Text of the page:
Small but still significant

Small but still significant

Do you have to be a brain surgeon or a rocket scientist to make a difference? Do you have to be a super model or a movie star to be admired? Do you have to be a millionaire to be successful?

The world says yes, but God says no.

There are some who are meant to create wonderful inventions, make huge discoveries, solve grand mysteries. There are many more  who are meant to do smaller, but not less important, things.

Saint Therese was born Marie-Francoise-Therese Martin on January 2, 1873. Her life was short and small and sickly, but her life was significant. She saw herself as a small wildflower, unnoticed by most but treasured by God as he treasures even the smallest flowers in the field.

St Therese

“I understand how all the flowers God has created are beautiful, how the splendor of the rose and the whiteness of the lily do not take away the perfume of the violet or the delightful simplicity of the daisy. I understand that if all flowers wanted to be roses, nature would lose her springtime beauty, and the fields would no longer be decked out with little wild flowers. So it is in the world of souls, Jesus’ garden. He has created smaller ones and those must be content to be daisies or violets destined to give joy to God’s glances when He looks down at His feet. Perfection consists in doing His will, in being what He wills us to be.” – St. Therese

Just because you do not find the cure for cancer does not mean that you are insignificant …

… to the girl eating alone at the lunch table that you befriend—you are a rock star.

… to the patient who receives blood that you donate —you are a lifesaver.

… to the boy being bullied that you stand up for—you are a hero.

… to the person you lift from depression just by being her friend—you are an angel.

I remember one awful, premenstrual day when I was sixteen, working in an ice cream store on a quiet Sunday afternoon. I don’t remember WHY it was so terrible, just the hopeless, terrible way I felt. Like nothing was right. Like nothing would ever be right.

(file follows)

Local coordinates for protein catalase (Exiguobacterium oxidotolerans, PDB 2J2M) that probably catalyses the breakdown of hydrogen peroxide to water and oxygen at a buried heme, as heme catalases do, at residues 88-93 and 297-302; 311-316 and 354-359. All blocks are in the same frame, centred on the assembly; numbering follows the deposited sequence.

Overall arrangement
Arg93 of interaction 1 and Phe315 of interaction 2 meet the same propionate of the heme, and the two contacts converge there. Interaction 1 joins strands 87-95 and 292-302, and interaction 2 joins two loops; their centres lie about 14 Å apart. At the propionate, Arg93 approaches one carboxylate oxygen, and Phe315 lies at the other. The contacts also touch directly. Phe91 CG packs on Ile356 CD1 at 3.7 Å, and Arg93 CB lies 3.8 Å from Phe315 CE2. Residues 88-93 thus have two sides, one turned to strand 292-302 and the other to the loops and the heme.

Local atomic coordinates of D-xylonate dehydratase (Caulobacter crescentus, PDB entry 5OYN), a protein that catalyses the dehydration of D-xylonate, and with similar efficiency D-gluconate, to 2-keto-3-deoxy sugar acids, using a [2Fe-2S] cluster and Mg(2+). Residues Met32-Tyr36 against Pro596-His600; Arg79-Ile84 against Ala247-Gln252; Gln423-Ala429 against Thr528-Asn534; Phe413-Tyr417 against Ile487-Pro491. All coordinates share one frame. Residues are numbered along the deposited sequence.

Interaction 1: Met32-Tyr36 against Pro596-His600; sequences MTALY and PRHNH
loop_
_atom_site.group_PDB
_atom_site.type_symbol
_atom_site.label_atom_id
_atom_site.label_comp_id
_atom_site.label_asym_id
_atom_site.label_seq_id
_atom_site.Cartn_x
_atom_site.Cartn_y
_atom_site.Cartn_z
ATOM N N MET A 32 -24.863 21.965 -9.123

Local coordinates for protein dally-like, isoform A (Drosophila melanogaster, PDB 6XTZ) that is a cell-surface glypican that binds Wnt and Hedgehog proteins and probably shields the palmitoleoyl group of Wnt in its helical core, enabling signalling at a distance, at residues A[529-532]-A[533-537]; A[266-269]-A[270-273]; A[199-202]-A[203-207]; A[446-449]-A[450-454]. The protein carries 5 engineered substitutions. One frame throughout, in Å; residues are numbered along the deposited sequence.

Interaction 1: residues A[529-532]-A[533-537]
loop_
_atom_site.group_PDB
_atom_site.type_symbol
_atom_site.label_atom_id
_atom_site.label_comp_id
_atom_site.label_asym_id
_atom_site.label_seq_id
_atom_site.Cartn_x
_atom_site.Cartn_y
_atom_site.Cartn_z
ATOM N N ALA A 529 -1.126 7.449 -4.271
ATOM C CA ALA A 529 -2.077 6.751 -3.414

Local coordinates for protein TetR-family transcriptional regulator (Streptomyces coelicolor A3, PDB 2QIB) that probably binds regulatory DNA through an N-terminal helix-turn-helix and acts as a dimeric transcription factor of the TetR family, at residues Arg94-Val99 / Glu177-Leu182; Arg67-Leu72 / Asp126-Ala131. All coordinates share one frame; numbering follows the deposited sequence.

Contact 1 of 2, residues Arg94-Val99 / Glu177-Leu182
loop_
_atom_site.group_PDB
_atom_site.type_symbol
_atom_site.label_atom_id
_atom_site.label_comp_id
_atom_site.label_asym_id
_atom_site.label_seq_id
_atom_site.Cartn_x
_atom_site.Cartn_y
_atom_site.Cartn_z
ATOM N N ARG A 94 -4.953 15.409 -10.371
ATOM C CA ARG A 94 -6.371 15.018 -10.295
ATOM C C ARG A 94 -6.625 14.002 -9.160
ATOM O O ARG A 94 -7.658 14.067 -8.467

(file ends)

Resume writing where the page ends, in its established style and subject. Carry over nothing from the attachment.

A man, maybe thirty years old, probably the only customer all afternoon, came in for ice cream. He must have sensed my inner teenage misery. After I gave him his ice cream and his change, he simply smiled and, with much compassion, said, “It’s going to be okay.”

My eyes blurred. Something within me shifted. I had never seen him before and never saw him again. I honestly thought he was an angel … maybe he was.

The kindness of a stranger.

It is in our everyday interactions with others and our simple acts of kindness that we make a difference.

Here are some suggestions:

  • Share a smile
  • Say hello
  • Listen instead of judging
  • Find the positive in a difficult situation
  • Choose kindness over popularity
  • Donate time, knowledge, labor, or blood

These are only a few. Leave me a comment with more suggestions.

And in this holiday season, remember the child who was born in the little town of Bethlehem. Not in a castle, but in a manger. Not to a wealthy king, but to a carpenter. Not to be insignificant, but to save the world.

May you and your family know the joy and peace of Jesus this Christmas and always.

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